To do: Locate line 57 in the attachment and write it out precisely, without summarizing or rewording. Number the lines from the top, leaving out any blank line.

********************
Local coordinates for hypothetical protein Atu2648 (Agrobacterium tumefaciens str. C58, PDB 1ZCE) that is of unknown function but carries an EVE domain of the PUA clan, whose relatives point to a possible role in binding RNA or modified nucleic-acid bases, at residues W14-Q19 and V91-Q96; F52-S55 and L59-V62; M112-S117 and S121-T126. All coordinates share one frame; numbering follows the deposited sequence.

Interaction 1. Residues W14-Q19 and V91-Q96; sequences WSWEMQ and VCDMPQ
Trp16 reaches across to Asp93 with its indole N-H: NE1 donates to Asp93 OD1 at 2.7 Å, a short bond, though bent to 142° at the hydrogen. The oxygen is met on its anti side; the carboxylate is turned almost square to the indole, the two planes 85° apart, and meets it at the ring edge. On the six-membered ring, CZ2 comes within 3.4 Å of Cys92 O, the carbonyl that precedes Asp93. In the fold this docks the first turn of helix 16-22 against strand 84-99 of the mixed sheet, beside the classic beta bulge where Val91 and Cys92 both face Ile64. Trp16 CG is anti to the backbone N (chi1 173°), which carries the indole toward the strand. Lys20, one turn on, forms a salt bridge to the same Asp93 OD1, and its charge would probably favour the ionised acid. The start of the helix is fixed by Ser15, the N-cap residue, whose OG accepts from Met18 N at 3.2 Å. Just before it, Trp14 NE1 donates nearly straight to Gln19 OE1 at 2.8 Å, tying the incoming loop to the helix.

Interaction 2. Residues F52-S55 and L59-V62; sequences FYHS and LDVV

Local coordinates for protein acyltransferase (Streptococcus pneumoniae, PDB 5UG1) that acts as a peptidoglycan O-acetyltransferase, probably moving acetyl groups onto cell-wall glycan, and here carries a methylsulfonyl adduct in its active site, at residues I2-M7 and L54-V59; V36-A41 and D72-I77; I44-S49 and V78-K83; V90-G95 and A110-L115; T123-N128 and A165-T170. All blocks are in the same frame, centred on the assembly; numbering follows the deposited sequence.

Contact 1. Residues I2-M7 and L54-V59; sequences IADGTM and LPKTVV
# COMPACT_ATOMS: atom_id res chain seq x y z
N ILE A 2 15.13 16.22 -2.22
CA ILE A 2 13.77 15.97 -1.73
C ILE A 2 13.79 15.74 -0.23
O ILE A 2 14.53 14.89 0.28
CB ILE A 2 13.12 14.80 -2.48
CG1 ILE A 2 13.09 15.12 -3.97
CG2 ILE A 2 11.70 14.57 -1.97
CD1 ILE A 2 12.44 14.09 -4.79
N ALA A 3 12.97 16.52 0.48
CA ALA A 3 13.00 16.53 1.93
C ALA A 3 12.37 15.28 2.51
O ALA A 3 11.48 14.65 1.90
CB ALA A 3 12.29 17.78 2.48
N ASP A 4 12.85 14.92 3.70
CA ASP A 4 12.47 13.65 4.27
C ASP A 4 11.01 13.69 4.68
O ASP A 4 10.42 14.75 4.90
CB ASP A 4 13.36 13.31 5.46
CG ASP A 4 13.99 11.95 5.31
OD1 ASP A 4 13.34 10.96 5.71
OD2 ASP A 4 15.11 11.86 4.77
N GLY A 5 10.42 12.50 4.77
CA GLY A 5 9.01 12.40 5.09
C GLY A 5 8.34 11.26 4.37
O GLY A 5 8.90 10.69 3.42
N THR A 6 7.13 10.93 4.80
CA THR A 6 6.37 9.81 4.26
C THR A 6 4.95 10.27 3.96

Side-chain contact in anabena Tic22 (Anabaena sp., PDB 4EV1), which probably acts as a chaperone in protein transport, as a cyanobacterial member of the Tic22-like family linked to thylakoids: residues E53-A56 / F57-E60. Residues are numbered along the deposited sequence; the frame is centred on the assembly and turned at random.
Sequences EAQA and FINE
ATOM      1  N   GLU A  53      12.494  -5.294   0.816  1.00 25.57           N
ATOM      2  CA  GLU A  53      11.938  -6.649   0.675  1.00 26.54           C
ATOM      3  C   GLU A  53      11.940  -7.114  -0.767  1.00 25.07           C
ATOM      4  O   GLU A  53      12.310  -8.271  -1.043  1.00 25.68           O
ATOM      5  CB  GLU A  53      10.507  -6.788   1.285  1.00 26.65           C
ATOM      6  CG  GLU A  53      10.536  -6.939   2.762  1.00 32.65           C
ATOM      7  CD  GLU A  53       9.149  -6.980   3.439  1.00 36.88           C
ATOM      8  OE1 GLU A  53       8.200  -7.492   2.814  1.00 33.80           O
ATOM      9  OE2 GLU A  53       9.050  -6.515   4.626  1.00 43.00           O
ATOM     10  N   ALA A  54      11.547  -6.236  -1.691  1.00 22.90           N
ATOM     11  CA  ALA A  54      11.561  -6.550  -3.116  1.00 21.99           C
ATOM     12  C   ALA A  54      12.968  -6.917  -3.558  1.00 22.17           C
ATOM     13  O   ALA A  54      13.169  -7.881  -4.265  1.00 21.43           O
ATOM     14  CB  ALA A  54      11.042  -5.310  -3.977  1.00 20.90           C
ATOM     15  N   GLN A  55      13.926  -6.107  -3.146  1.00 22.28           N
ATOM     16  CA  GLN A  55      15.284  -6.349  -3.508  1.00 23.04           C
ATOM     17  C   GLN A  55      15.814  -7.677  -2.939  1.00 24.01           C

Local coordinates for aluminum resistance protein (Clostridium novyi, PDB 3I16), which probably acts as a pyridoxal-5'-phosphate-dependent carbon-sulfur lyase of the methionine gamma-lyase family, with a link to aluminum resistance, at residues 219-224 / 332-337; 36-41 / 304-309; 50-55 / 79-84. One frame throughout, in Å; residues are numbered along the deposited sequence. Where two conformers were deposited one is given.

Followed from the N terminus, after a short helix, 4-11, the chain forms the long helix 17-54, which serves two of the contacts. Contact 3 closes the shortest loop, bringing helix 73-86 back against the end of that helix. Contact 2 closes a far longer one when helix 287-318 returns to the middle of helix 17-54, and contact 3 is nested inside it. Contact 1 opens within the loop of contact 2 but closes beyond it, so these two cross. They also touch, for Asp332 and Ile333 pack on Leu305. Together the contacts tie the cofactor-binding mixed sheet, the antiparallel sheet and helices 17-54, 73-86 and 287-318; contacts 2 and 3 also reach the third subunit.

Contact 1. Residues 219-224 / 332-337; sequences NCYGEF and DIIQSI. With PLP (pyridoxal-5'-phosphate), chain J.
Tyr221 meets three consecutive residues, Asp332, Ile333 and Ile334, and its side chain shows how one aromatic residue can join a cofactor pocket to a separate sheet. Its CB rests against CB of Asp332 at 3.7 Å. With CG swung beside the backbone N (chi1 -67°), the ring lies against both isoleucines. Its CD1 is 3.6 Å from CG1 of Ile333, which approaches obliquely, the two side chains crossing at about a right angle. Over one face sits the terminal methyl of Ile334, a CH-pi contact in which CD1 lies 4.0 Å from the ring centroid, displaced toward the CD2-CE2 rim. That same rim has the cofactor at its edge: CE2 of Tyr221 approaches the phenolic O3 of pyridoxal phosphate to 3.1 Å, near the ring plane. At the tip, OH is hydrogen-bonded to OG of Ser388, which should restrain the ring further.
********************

Contact 1. Residues 219-224 / 332-337; sequences NCYGEF and DIIQSI. With PLP (pyridoxal-5'-phosphate), chain J.